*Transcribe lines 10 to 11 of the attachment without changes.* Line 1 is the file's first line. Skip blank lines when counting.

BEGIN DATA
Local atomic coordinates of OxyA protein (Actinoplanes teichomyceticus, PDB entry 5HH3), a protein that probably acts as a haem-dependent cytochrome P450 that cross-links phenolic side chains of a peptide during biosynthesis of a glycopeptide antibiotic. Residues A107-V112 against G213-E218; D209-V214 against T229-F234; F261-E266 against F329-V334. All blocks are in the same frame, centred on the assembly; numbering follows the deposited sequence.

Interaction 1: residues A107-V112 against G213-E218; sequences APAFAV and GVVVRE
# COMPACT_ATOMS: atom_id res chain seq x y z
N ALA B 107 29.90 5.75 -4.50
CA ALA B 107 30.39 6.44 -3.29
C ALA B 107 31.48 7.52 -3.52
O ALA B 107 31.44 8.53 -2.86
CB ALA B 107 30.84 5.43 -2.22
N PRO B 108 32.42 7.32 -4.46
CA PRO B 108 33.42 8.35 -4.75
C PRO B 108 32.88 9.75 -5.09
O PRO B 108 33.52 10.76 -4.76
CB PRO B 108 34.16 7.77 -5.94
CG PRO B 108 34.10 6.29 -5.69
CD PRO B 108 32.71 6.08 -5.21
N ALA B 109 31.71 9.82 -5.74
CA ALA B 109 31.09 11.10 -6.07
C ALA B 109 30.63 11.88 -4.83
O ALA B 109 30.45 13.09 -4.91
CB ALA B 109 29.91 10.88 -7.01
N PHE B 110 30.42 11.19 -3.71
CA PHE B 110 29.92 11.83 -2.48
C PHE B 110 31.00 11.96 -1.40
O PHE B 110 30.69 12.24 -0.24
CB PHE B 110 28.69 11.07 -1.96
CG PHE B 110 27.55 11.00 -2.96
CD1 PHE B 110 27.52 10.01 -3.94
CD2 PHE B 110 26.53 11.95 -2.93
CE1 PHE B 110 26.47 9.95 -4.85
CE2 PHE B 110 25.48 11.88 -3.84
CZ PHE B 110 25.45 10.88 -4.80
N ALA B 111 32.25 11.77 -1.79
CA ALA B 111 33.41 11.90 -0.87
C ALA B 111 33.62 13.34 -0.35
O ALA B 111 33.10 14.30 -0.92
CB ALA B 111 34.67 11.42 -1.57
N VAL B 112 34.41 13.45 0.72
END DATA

CA PRO B 108 33.42 8.35 -4.75
C PRO B 108 32.88 9.75 -5.09